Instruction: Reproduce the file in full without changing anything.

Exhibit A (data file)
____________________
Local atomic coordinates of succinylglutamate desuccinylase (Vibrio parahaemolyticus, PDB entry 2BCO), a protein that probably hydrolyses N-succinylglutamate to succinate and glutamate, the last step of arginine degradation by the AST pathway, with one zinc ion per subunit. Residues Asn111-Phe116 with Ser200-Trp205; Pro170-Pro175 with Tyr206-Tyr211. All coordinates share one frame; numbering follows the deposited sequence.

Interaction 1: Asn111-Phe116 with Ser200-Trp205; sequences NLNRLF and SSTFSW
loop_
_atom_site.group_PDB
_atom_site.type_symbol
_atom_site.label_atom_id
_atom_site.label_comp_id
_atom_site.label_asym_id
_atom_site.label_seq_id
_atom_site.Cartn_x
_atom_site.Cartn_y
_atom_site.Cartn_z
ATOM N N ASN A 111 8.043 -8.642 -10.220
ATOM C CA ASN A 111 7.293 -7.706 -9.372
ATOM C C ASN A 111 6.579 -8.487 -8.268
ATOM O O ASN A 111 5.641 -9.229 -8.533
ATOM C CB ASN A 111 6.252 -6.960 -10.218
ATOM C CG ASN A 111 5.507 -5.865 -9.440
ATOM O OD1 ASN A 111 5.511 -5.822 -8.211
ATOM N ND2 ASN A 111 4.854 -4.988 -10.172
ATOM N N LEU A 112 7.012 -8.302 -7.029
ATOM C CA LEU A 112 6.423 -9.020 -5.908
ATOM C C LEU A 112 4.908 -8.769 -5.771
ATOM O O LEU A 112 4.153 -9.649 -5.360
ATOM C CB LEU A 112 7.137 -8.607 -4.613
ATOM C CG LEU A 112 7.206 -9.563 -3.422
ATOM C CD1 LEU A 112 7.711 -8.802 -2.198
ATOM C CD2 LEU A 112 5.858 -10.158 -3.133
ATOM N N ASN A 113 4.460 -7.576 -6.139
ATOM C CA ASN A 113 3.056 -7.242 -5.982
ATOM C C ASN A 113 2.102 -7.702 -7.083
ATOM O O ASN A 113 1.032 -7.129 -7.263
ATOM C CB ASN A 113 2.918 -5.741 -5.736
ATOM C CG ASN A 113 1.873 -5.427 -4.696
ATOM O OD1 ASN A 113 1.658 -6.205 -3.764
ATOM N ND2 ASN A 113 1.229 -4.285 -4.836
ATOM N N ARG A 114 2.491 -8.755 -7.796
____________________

Local atomic coordinates of succinylglutamate desuccinylase (Vibrio parahaemolyticus, PDB entry 2BCO), a protein that probably hydrolyses N-succinylglutamate to succinate and glutamate, the last step of arginine degradation by the AST pathway, with one zinc ion per subunit. Residues Asn111-Phe116 with Ser200-Trp205; Pro170-Pro175 with Tyr206-Tyr211. All coordinates share one frame; numbering follows the deposited sequence.

Interaction 1: Asn111-Phe116 with Ser200-Trp205; sequences NLNRLF and SSTFSW
loop_
_atom_site.group_PDB
_atom_site.type_symbol
_atom_site.label_atom_id
_atom_site.label_comp_id
_atom_site.label_asym_id
_atom_site.label_seq_id
_atom_site.Cartn_x
_atom_site.Cartn_y
_atom_site.Cartn_z
ATOM N N ASN A 111 8.043 -8.642 -10.220
ATOM C CA ASN A 111 7.293 -7.706 -9.372
ATOM C C ASN A 111 6.579 -8.487 -8.268
ATOM O O ASN A 111 5.641 -9.229 -8.533
ATOM C CB ASN A 111 6.252 -6.960 -10.218
ATOM C CG ASN A 111 5.507 -5.865 -9.440
ATOM O OD1 ASN A 111 5.511 -5.822 -8.211
ATOM N ND2 ASN A 111 4.854 -4.988 -10.172
ATOM N N LEU A 112 7.012 -8.302 -7.029
ATOM C CA LEU A 112 6.423 -9.020 -5.908
ATOM C C LEU A 112 4.908 -8.769 -5.771
ATOM O O LEU A 112 4.153 -9.649 -5.360
ATOM C CB LEU A 112 7.137 -8.607 -4.613
ATOM C CG LEU A 112 7.206 -9.563 -3.422
ATOM C CD1 LEU A 112 7.711 -8.802 -2.198
ATOM C CD2 LEU A 112 5.858 -10.158 -3.133
ATOM N N ASN A 113 4.460 -7.576 -6.139
ATOM C CA ASN A 113 3.056 -7.242 -5.982
ATOM C C ASN A 113 2.102 -7.702 -7.083
ATOM O O ASN A 113 1.032 -7.129 -7.263
ATOM C CB ASN A 113 2.918 -5.741 -5.736
ATOM C CG ASN A 113 1.873 -5.427 -4.696
ATOM O OD1 ASN A 113 1.658 -6.205 -3.764
ATOM N ND2 ASN A 113 1.229 -4.285 -4.836
ATOM N N ARG A 114 2.491 -8.755 -7.796